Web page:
Justice Grauer noted that he also would not have found the “fighticbc” domain names to be infringing. There would seem to be at least an argument that “fighticbc” is much less likely to be confusing than “icbcadvice”, since ICBC is less likely to advocate fighting itself than it might be to provide advice to motorists on how to proceed with a claim. The discussion in this respect is unsatisfying. While most domain name cases seem to reject domain names for critical websites that merely use the unmodified trademark of the target company, there is still a lack of clarity as to what kind of modifying language will suffice to make it clear that the site to which the domain name resolves is not that of the target company. In addition, the case law around domain names and critical sites usually involves non-commercial criticism or protest sites; the impact of the commercial dimensions of the defendant’s site in this case is not fully discussed. While I do not necessarily disagree with the outcome of this case, it would have been helpful to have a closer consideration of these key issues.

Justice Grauer did find that the original version of the defendant’s commercial claim guide violated s. 11 of the Trade-marks Act. Its cover featured ICBC in large type with “Claim Guide” below in a much smaller font. However, the revised cover, which reads “ICBCadvice Claim Guide” passed muster. He made an order restraining the distribution of the original guide, but not the revised version.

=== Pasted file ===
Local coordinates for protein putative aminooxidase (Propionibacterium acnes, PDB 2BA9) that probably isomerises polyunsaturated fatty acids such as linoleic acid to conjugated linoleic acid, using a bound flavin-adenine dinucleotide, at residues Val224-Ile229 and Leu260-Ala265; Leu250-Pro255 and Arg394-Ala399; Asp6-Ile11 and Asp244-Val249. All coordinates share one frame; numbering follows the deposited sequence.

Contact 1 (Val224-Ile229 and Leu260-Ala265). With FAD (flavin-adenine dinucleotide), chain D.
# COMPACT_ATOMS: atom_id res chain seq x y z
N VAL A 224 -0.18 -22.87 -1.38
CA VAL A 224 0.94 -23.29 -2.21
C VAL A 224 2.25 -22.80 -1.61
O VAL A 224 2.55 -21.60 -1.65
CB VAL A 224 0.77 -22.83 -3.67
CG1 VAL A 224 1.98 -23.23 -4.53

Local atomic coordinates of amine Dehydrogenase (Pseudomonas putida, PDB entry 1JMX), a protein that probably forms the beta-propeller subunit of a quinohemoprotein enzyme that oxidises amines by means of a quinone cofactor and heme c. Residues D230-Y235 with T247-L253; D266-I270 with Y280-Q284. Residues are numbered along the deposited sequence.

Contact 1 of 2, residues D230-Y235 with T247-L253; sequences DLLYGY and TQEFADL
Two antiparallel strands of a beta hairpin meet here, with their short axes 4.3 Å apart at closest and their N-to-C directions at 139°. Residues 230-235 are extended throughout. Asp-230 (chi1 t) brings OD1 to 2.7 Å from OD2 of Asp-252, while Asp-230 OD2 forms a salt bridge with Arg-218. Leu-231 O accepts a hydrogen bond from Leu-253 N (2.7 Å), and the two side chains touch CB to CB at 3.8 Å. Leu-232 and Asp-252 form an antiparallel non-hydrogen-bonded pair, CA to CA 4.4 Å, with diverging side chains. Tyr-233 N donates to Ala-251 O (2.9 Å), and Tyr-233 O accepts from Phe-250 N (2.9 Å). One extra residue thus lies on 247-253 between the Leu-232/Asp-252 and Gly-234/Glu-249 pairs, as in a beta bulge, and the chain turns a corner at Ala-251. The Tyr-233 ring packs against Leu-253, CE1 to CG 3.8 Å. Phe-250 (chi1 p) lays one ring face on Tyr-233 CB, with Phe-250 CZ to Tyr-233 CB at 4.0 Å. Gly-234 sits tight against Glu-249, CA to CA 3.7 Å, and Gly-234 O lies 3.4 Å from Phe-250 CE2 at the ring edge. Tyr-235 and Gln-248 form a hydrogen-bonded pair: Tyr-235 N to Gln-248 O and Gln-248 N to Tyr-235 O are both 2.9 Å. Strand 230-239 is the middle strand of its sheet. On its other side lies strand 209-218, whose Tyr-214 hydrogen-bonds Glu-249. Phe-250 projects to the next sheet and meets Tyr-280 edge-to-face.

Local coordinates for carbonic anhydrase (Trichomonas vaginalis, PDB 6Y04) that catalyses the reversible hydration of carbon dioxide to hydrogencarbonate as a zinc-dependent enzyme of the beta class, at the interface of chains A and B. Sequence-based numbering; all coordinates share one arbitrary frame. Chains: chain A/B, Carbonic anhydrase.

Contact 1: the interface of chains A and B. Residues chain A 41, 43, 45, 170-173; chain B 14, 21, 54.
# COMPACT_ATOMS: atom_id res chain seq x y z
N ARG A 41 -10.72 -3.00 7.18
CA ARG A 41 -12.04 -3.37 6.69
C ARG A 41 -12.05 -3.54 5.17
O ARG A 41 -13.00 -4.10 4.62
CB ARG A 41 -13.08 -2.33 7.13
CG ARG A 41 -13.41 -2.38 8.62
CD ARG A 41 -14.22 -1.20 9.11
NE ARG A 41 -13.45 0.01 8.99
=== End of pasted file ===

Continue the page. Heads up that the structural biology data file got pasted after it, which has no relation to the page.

Justice Grauer dismissed the passing off arguments relating to the website and the domain names. Although it was clear that ICBC had goodwill in its mark, he found that the “ordinary average automobile insurance customer” would not be confused into believing there was a business connection between the defendant’s website and the complainant. Once again, his analysis seems to focus almost exclusively on the issue of actual confusion. He wrote: “I cannot see how an average customer would be deceived into thinking that the website is somehow associated with or approved by ICBC. There is no evidence of either actual confusion or likelihood of confusion, and as noted, a likelihood of confusion is not so obvious that evidence is unnecessary” (at para 44). He rejected the plaintiff’s argument that search engines would turn up the defendant’s site in any search using the term “ICBC”. He wrote: “The behaviour of search engines is not, in my view, evidence of anything other than the operation of an algorithm, and search-engine marketing. It is certainly not evidence of confusion” (at para 46). He went on to ask: “Is the public so naive as to assume that every hit returned to a search for “ICBC” is somehow associated with or endorsed by the Insurance Company of British Columbia? I suspect that the Industrial and Commercial Bank of China would be rather distressed if that proved to be so” (at para 46). In his view, “the average customer of normal intelligence would not be led astray, and would have no difficulty recognizing that ICBCadvice.com would probably relate to how to deal with ICBC in an arm’s length or even adversarial sense, rather than in a manner endorsed by ICBC” (at para 48). Justice Grauer also quickly dismissed the claims of false and misleading representations under the Competition Act.